"I've already talked to Todd about how we're going to push him in practice and that we expect him to go," Bobo said. "That's the only way you can get better, so we're going to treat him like anybody else. I expect him to get better at the little things and to give maximum effort. I believe he's at the point of his career, being a third-year guy, that he's got to step up and be a leader for this football team.
"He's not a big talker, but he can be a leader by his actions and how he practices, so that will be the big thing."
3. Who makes a move up front?
Senior center David Andrews and junior tackle John Theus are the two returning starters for offensive line coach Will Friend, though Kolton Houston did supplant Theus in the lineup early last season.
Theus is moving from right to left tackle, so Houston is the likely favorite for the other side. Mark Beard, Brian Kublanow, Greg Pyke and former Dalton High standout Watts Dantzler are in the running for the two starting guard spots.
"At the beginning, you're going to have some mixing and matching just to see what people can do," Andrews said. "Toward the end of spring, Coach Friend kind of likes to have an idea of five to seven or eight guys that he knows he can throw in there and that will be dependable. By G-Day, I think you'll see a group that he's kind of looking at as far as a starting five and a couple of extra rotating guys. We will definitely have to lock that down in camp."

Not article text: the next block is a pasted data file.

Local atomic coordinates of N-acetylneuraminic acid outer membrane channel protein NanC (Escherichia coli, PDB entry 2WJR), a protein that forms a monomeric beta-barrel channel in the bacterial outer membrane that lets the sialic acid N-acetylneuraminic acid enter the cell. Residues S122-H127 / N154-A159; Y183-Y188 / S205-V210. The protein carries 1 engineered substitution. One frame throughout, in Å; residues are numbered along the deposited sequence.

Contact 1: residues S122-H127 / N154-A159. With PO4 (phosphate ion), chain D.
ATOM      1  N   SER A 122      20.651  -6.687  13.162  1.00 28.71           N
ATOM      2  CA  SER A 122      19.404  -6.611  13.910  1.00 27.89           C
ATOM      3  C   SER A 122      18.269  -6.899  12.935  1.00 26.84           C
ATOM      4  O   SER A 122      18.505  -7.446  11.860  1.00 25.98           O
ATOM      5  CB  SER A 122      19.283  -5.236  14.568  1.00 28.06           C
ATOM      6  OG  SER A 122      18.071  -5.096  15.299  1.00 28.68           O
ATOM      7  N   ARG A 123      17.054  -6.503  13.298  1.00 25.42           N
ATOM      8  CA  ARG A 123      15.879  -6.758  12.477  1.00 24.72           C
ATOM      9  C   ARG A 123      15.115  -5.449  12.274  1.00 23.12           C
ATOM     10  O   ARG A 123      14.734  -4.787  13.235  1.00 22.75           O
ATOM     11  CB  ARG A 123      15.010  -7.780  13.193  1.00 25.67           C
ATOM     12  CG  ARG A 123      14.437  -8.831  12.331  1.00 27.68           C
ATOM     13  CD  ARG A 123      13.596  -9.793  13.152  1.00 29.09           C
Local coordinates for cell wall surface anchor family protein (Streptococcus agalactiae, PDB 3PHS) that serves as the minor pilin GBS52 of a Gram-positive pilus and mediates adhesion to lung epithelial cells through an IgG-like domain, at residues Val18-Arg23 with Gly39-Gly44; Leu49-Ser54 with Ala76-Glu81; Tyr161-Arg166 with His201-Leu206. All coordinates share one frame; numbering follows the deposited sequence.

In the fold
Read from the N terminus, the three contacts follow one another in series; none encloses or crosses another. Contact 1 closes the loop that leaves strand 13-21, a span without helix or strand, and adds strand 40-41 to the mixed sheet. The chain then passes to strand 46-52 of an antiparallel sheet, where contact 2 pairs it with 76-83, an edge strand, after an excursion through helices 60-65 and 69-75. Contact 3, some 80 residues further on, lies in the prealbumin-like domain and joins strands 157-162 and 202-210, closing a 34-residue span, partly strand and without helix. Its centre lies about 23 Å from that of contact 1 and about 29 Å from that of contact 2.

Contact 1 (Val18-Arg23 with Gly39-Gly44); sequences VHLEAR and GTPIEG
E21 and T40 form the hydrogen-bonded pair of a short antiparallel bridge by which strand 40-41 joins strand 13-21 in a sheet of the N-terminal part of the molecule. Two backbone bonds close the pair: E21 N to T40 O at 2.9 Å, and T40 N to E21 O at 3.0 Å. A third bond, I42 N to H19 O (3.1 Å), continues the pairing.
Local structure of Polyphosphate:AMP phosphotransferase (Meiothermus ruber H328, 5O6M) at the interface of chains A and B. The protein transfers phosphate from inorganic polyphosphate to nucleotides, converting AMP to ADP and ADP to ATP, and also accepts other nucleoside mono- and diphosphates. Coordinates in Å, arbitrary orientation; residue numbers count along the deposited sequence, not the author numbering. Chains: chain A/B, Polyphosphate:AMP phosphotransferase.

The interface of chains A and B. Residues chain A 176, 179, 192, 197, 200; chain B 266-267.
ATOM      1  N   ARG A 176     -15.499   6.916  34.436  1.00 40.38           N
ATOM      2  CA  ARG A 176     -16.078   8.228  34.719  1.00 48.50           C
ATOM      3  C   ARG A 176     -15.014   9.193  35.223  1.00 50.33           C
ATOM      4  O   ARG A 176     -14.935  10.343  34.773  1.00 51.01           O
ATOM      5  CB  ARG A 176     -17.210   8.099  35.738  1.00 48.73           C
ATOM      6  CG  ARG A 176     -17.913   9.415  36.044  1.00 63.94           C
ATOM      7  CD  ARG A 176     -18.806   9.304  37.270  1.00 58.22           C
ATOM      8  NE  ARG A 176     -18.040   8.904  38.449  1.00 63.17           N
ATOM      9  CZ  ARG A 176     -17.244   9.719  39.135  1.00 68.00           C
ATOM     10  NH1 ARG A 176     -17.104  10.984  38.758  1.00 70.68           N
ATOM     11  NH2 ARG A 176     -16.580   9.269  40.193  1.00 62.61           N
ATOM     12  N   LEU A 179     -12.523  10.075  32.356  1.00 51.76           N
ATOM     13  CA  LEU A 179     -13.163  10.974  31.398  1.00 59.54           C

4. Will the defense make notable strides?
Pruitt will be working with a defense that showed occasional flashes last season -- most notably the fourth quarter of the Auburn game until the Bulldogs allowed a miraculous 73-yard touchdown reception -- and has nine starters back.
Georgia had 10 starters returning until the recent dismissal of safety Josh Harvey-Clemons, who was largely responsible for Auburn's winning score. Pruitt spent his first weeks on the job recruiting but has gotten to know the returning talent in the days since.
"All the guys are eager," Pruitt said. "They've had a good offseason, and now it's the next step. It's spring practice, and it's time to find out what kind of football players they are."
5. Can the special-teams changes take hold?
Not long after hiring four new defensive assistants, Richt announced that special-teams duties would be split between tight ends coach John Lilly and new inside linebackers coach Mike Ekeler. Almost every other assistant will contribute as well, but Lilly and Ekeler are basically co-coordinators for the kicking game.
Georgia was a mixed bag of special teams last season, with kicker Marshall Morgan making his last 17 field-goal attempts but the Bulldogs ranking last in the SEC in punt returns and kickoff returns.
Punter certainly would seem up for grabs, with Adam Erickson having wrestled the job away from Collin Barber last November. Erickson is now a senior, with Barber a junior.
Contact David Paschall at firstname.lastname@example.org or 423-757-6524.